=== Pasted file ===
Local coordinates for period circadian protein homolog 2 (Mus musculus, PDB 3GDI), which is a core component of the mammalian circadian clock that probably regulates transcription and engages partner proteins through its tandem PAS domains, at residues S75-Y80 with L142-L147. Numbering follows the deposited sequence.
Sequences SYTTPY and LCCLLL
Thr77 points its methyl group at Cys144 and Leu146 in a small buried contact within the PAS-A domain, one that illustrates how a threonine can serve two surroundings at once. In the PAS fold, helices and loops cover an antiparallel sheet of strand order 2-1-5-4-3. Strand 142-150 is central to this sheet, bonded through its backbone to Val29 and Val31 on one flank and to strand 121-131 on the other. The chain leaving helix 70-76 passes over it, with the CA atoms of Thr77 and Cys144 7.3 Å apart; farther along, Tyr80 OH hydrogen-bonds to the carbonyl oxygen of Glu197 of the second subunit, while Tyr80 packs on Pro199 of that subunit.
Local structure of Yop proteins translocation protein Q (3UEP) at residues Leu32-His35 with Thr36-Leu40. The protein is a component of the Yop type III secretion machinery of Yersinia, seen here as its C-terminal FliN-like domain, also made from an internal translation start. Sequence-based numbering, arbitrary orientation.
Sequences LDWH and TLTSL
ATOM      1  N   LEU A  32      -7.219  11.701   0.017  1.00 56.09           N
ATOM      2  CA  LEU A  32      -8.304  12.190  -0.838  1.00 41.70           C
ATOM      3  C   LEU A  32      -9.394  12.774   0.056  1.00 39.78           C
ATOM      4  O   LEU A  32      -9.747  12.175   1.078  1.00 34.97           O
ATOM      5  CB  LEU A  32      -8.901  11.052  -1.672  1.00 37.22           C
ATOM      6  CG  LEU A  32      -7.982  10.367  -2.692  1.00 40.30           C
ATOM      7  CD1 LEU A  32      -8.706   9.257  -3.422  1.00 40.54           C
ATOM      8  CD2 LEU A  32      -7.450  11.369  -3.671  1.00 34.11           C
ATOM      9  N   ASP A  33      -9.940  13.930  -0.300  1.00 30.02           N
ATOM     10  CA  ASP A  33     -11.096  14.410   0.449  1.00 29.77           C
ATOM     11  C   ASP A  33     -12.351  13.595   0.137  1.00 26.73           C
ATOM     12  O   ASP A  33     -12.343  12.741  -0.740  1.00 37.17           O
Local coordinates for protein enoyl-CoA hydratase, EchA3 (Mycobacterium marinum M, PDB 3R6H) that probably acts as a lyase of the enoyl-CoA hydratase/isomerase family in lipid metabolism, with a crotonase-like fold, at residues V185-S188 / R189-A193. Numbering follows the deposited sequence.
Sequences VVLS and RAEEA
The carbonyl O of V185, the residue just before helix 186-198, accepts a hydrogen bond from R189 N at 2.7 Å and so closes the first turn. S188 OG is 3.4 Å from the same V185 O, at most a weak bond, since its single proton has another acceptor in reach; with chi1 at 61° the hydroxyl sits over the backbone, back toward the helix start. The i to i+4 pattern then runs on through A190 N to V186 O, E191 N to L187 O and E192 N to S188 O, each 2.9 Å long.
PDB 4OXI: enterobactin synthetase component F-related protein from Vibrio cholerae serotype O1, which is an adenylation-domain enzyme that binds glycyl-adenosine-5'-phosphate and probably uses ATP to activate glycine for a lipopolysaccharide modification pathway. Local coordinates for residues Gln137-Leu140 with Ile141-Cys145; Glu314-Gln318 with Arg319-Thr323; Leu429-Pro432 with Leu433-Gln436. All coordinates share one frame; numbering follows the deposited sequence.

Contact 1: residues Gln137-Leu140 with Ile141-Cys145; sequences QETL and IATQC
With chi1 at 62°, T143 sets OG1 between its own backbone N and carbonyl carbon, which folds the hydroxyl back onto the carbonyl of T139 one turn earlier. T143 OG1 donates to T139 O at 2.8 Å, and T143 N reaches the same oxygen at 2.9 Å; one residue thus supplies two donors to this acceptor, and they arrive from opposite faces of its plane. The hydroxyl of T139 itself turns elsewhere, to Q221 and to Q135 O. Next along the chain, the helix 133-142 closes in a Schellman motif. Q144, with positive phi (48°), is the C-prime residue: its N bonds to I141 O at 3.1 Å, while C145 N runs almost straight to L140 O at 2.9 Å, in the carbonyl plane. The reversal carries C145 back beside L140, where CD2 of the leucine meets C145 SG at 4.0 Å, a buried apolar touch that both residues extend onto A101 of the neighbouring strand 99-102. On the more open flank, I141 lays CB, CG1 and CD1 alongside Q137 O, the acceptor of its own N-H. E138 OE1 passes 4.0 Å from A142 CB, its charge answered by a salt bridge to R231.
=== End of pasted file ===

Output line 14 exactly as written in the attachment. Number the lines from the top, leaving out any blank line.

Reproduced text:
ATOM      9  N   ASP A  33      -9.940  13.930  -0.300  1.00 30.02           N